Fifty people, mostly children, were killed when a train slammed into a school bus as it crossed tracks in a city south of Cairo.
All but two of the dead were children, aged around four to eight, a senior security official in Assiut, near the site said.
One woman and the bus driver also died, he added.
The bus was broken in half by the force of the crash. Blood was spattered on the front of the engine and school bags and text books, some bloodstained, were strewn around.
Witnesses said barriers at the rail crossing were open when the train hit the bus.
Transport Minister Mohamed Rashad and the head of the railways authority resigned, and President Mohamed Mursi said those responsible would be held to account.
Egypt's roads and railways have a poor safety record and Egyptians have long complained that successive governments have failed to enforce even basic safeguards, leading to a string of deadly crashes.
State media reported that as well as 50 dead, 15 or more people were injured. A medical source said as many as 28 were injured, 27 of them children.
President Mursi ordered his ministers to offer support to the families of those killed, the official news agency said.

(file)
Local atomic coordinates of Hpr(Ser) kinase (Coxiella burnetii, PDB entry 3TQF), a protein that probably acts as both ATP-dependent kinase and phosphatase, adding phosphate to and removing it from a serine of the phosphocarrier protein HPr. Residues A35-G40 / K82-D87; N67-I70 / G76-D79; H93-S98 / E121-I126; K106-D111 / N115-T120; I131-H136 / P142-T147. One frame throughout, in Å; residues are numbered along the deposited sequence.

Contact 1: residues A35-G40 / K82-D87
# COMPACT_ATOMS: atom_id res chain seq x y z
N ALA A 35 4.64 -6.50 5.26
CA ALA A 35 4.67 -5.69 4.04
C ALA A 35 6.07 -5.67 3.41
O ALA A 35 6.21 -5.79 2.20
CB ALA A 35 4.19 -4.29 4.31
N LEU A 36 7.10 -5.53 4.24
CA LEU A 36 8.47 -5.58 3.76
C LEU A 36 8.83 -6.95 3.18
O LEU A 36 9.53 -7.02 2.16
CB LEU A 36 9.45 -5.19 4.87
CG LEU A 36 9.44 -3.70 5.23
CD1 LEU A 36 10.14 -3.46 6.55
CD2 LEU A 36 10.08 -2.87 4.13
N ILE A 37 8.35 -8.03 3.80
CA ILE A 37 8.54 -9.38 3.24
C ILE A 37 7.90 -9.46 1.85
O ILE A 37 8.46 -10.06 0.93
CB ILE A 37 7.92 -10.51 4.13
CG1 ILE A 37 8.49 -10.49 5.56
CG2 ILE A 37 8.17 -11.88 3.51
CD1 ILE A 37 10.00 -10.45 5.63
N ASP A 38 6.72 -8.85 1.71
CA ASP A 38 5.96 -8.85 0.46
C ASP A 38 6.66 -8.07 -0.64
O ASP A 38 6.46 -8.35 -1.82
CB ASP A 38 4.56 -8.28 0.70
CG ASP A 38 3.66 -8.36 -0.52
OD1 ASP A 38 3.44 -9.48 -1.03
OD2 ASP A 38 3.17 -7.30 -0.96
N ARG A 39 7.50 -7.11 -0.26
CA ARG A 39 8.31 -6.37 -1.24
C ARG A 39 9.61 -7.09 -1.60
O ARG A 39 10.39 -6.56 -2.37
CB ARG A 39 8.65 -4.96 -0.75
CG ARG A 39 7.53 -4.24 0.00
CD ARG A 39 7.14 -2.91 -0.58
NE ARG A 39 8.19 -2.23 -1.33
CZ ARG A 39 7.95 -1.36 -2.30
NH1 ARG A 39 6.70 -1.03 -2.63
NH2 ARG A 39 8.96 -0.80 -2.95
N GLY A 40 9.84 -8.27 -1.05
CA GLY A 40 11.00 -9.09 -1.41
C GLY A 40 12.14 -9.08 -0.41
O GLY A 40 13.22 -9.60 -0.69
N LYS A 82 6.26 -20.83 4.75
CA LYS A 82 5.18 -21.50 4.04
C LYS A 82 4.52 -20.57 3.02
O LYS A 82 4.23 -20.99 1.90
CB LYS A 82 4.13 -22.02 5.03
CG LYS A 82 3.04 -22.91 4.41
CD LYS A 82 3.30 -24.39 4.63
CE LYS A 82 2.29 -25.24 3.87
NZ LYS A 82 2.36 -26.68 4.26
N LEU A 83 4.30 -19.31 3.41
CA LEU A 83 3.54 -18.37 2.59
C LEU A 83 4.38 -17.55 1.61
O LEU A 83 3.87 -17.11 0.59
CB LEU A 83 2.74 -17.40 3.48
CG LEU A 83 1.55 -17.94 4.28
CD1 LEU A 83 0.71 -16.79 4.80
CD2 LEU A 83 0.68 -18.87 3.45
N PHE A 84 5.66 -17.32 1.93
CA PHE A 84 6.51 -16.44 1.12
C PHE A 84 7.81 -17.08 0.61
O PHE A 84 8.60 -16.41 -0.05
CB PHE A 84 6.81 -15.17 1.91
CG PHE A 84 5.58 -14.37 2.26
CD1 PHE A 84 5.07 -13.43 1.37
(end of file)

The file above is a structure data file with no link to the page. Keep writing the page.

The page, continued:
Prime Minister Hisham Kandil ordered investigations into anyone responsible for the crash and travelled to the scene.
Victims' families protested at the crash site, the state news agency reported. Officials sought to reassure them the case would be investigated and they would receive help, it said.
Earlier this month, at least three Egyptians were killed and more than 30 injured in a train crash in Fayoum, another city south of Cairo.
In July, 15 people were injured in Giza, close to the capital, when a train derailed.
Egypt's worst train disaster was in 2002 when a fire ripped through seven carriages of an overcrowded passenger train, killing at least 360 people.